The remainder of the paper is organized as follows: Section II presents notation, the setting and background on the graph bounds. Section III contains the optimization problems and the coding scheme. Section IV contains examples, including their numerical evaluation and their analytic expressions. Lastly, Section LABEL:sec:conclusion contains some concluding remarks. Technical proofs are given in the appendices to preserve the flow of the presentation.
Ii Notation and Preliminaries
This section presents notation, the setting and the relevant background on the graph [Sabag_UB_IT].
Iia Notation
Random variables, realizations and sets are denoted by uppercase (e.g., ), lowercase (e.g., ) and calligraphic letters (e.g., ), respectively. We use the notation to denote the tuple and
to denote a realization of such a vector of random variables. For a real number
, we define . The binary entropy function is denoted by. The cumulative distribution function of
is denoted by , and its inverse is denoted by. The probability vector of
is denoted by , the conditional probability of given is denoted by , and the joint distribution of and is denoted by . The probability is denoted by , and when the random variable is clear from the context, we write it in shorthand as . For a vector , represents an elementwise inequality for each coordinate in .IiB FSC with feedback
A FSC is defined by a conditional probability , where is the channel input, is the channel output, is the channel state during transmission, and is the new channel state. The encoder chooses , the channel input, based on the message and the output tuple . At each time , the channel has the property . If the channel state, , is a deterministic function , then the FSC is called unifilar. A unifilar FSC is strongly connected if for all , there exist and such that . It is also assumed that the initial state, , is available to both the encoder and the decoder.
The capacity of the unifilar FSC is given by the following:
Theorem 1.
[Theorem , [PermuterCuffVanRoyWeissman08]] The feedback capacity of a strongly connected unifilar FSC, where is available to both to the encoder and the decoder, can be expressed by
(3) 
The capacity expression in Theorem 1 cannot be computed directly. It can be shown that the capacity can be formulated and evaluated as an infinitehorizon average reward MDP [TatikondaMitter_IT09, PermuterCuffVanRoyWeissman08]. However, analytic solutions for the capacity are challenging due to the continuous alphabets of states and actions.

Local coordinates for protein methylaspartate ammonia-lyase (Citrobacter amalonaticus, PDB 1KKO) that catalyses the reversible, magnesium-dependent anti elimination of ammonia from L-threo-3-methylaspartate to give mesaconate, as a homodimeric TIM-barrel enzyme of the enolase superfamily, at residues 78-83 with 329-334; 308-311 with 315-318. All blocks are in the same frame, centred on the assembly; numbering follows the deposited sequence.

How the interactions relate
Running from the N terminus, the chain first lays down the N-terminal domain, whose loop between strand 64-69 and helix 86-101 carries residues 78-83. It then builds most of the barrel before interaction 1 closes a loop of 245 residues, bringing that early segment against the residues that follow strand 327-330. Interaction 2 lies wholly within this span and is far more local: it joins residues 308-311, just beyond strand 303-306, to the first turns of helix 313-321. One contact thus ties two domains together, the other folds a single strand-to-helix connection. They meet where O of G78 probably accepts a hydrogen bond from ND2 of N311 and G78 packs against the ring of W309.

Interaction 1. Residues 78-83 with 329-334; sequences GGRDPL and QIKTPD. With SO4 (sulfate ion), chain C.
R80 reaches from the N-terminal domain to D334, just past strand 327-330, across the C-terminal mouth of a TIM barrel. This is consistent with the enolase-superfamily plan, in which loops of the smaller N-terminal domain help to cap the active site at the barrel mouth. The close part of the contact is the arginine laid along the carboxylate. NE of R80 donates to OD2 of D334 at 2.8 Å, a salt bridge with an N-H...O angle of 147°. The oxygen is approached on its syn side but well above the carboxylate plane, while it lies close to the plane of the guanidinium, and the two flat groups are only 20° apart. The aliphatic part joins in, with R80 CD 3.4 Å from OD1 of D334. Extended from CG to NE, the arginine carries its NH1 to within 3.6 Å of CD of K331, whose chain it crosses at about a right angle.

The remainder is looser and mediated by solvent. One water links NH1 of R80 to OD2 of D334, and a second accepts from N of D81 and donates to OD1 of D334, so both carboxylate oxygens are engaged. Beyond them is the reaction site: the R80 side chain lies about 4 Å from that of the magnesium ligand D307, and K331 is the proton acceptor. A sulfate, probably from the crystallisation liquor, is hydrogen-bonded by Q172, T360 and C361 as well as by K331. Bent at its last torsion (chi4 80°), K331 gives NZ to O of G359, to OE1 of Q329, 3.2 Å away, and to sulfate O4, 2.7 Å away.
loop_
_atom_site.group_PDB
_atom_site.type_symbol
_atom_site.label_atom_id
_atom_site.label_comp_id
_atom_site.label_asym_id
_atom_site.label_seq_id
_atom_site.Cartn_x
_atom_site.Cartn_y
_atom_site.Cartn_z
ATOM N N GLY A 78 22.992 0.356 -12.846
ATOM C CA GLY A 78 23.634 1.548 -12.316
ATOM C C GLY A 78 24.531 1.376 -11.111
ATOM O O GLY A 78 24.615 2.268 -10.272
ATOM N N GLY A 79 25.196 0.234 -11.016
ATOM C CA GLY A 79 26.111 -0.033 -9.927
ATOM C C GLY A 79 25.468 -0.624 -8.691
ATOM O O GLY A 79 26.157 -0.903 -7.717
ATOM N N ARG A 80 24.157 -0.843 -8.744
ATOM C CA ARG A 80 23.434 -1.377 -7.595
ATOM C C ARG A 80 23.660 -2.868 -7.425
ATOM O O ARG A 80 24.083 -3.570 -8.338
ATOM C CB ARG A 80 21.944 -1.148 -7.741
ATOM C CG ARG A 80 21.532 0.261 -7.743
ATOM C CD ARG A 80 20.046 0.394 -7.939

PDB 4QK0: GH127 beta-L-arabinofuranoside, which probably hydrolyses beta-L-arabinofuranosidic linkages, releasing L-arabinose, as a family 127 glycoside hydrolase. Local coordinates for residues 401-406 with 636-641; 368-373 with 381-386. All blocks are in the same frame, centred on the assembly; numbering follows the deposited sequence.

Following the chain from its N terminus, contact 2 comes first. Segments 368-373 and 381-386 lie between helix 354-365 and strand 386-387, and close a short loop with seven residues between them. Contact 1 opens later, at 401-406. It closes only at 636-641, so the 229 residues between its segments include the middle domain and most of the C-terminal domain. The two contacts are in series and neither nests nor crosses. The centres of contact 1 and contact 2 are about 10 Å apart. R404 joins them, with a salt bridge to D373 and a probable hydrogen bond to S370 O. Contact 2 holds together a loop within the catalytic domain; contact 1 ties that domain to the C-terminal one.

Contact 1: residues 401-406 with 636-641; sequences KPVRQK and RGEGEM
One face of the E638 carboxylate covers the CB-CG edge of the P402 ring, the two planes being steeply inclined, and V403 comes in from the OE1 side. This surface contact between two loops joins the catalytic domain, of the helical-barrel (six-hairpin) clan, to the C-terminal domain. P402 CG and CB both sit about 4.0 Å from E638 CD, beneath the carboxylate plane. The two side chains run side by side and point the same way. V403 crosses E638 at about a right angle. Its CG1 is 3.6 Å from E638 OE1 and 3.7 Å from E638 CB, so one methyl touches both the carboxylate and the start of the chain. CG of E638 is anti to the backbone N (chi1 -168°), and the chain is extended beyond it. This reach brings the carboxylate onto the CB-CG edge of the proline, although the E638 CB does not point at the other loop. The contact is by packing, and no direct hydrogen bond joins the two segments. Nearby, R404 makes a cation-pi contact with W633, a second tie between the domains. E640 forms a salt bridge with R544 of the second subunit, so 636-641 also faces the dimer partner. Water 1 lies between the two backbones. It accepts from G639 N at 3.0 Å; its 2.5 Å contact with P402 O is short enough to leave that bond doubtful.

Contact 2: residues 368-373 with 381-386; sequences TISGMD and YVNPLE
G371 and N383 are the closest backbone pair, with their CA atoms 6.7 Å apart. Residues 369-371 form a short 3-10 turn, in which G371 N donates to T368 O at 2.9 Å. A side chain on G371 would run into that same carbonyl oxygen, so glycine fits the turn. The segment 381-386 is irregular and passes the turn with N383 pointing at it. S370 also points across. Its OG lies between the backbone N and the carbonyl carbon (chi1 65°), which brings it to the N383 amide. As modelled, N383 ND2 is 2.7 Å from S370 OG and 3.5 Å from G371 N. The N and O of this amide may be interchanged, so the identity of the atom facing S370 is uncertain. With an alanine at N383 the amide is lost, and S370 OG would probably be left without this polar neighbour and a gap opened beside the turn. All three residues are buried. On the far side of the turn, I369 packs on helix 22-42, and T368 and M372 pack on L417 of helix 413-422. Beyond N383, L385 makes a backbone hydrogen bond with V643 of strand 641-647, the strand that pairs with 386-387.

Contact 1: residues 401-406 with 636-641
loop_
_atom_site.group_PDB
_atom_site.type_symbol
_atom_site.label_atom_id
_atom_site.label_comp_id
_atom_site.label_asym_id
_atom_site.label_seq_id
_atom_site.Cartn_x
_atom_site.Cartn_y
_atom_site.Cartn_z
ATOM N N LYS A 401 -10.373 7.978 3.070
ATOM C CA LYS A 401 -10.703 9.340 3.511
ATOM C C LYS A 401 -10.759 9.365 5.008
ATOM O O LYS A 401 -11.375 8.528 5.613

IiC The graph bounds
The graph bounds are an alternative for computing the capacity when the MDP cannot be solved. Their main idea is to simplify (3) by embedding an auxiliary graph into the capacity expression. We now formalize the graph bounds that will be used in the optimization problems.
For an output alphabet , the graph is a directed, connected and labeled graph. Each of its nodes should have outgoing edges with distinct labels (see an example in Fig. 2).
The graph definition implies that, given an initial node, , and an output sequence, , a unique node is determined by walking along the labelled edges according to . The induced mapping can be represented by , or with a timeinvariant function , where a new graph node is computed from the previous node and the channel output.
Next, the graph is embedded into the original FSC. A new directed graph, the graph, combines the graph and the channel state evolution, and is constructed as follows:

Each node in the graph is split into nodes that are represented by pairs .

An edge with a label exists if and only if there exists a pair such that , , and .
For a fixed graph and distribution , the transition probabilities on the graph are:
The notation stands for the set of input distributions that induce a unique stationary distribution on , that is, their corresponding graph is irreducible and aperiodic.
Having defined the coupled graph, the upper bound on the capacity can be presented:
Theorem 2.
[Sabag_UB_IT, Theorem ] The feedback capacity of a strongly connected unifilar FSC, where the initial state is available both to the encoder and the decoder, is bounded by
(4) 
for all graphs for which the coupled graph has a single and aperiodic closed communicating class. The joint distribution is , where is the stationary distribution of the coupled graph.
To present the lower bound, it is convenient to present the joint distribution as:
(5) 
The pairs and correspond to before and after a single transmission, respectively.
We define a property that is called BCJRinvariant input. An input distribution is said to be an aperiodic input if its
graph is aperiodic. An aperiodic input distribution is BCJRinvariant if it implies the Markov chain:
where the joint distribution is (5). A simple verification of the Markov chain is:
(6) 
which needs to hold for all and .
A graphbased encoder is constituted of a graph and a BCJRinvariant input distribution. The following theorem provides a lower bound on feedback capacity.
Theorem 3.
[Sabag_UB_IT, Theorem ] The feedback capacity of unifilar FSCs is bounded by
(7) 
for all aperiodic inputs that are BCJRinvariant.
Iii The optimization problems and coding scheme
The bounds on the feedback capacity (Theorems 2 and 3) can be represented as follows:
(8) 
This section contains the formulation of two optimization problems, each corresponding to a bound in (8), and the coding scheme. Note that the optimization problems only differ in their maximization domains. We will first provide a formulation of the upper bound as a convex optimization problem. Then, we introduce additional constraints that restrict the maximization domain to be on input distributions that are BCJRinvariant. The upper bound formulation and the extra constraints constitute the optimization problem of the lower bound in (8).
Iiia The upper bound